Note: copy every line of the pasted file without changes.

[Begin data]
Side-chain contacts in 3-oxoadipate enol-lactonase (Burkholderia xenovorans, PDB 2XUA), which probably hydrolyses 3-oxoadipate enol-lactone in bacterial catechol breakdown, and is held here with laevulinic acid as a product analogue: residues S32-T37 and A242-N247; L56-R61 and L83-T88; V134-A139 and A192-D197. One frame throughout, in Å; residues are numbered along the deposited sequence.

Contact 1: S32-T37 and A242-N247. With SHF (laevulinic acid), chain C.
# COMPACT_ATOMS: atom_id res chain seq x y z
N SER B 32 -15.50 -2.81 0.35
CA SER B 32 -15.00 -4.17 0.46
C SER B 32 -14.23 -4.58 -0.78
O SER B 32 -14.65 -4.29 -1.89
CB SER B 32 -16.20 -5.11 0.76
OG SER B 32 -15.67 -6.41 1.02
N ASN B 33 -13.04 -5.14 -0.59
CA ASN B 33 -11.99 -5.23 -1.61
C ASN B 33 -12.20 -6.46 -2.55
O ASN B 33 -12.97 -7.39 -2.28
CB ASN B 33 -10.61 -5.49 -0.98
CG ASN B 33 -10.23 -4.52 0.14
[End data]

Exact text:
Side-chain contacts in 3-oxoadipate enol-lactonase (Burkholderia xenovorans, PDB 2XUA), which probably hydrolyses 3-oxoadipate enol-lactone in bacterial catechol breakdown, and is held here with laevulinic acid as a product analogue: residues S32-T37 and A242-N247; L56-R61 and L83-T88; V134-A139 and A192-D197. One frame throughout, in Å; residues are numbered along the deposited sequence.

Contact 1: S32-T37 and A242-N247. With SHF (laevulinic acid), chain C.
# COMPACT_ATOMS: atom_id res chain seq x y z
N SER B 32 -15.50 -2.81 0.35
CA SER B 32 -15.00 -4.17 0.46
C SER B 32 -14.23 -4.58 -0.78
O SER B 32 -14.65 -4.29 -1.89
CB SER B 32 -16.20 -5.11 0.76
OG SER B 32 -15.67 -6.41 1.02
N ASN B 33 -13.04 -5.14 -0.59
CA ASN B 33 -11.99 -5.23 -1.61
C ASN B 33 -12.20 -6.46 -2.55
O ASN B 33 -12.97 -7.39 -2.28
CB ASN B 33 -10.61 -5.49 -0.98
CG ASN B 33 -10.23 -4.52 0.14